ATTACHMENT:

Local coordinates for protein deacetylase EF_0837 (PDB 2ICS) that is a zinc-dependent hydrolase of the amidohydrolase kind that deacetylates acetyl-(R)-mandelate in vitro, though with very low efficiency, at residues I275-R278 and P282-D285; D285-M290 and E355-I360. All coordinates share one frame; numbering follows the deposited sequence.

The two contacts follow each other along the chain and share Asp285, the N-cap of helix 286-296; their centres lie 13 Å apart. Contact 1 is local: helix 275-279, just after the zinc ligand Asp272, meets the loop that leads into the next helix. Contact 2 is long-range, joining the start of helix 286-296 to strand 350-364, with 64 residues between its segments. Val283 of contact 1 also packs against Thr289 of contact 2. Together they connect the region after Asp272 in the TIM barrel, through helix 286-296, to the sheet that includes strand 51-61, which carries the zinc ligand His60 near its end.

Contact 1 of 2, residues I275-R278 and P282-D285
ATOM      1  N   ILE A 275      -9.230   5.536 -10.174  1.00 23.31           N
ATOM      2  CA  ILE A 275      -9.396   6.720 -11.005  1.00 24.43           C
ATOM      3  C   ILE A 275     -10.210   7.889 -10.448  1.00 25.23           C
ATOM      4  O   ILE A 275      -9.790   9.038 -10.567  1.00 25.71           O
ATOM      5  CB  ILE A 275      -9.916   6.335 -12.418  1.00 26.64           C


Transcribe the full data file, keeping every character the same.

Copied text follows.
Local coordinates for protein deacetylase EF_0837 (PDB 2ICS) that is a zinc-dependent hydrolase of the amidohydrolase kind that deacetylates acetyl-(R)-mandelate in vitro, though with very low efficiency, at residues I275-R278 and P282-D285; D285-M290 and E355-I360. All coordinates share one frame; numbering follows the deposited sequence.

The two contacts follow each other along the chain and share Asp285, the N-cap of helix 286-296; their centres lie 13 Å apart. Contact 1 is local: helix 275-279, just after the zinc ligand Asp272, meets the loop that leads into the next helix. Contact 2 is long-range, joining the start of helix 286-296 to strand 350-364, with 64 residues between its segments. Val283 of contact 1 also packs against Thr289 of contact 2. Together they connect the region after Asp272 in the TIM barrel, through helix 286-296, to the sheet that includes strand 51-61, which carries the zinc ligand His60 near its end.

Contact 1 of 2, residues I275-R278 and P282-D285
ATOM      1  N   ILE A 275      -9.230   5.536 -10.174  1.00 23.31           N
ATOM      2  CA  ILE A 275      -9.396   6.720 -11.005  1.00 24.43           C
ATOM      3  C   ILE A 275     -10.210   7.889 -10.448  1.00 25.23           C
ATOM      4  O   ILE A 275      -9.790   9.038 -10.567  1.00 25.71           O
ATOM      5  CB  ILE A 275      -9.916   6.335 -12.418  1.00 26.64           C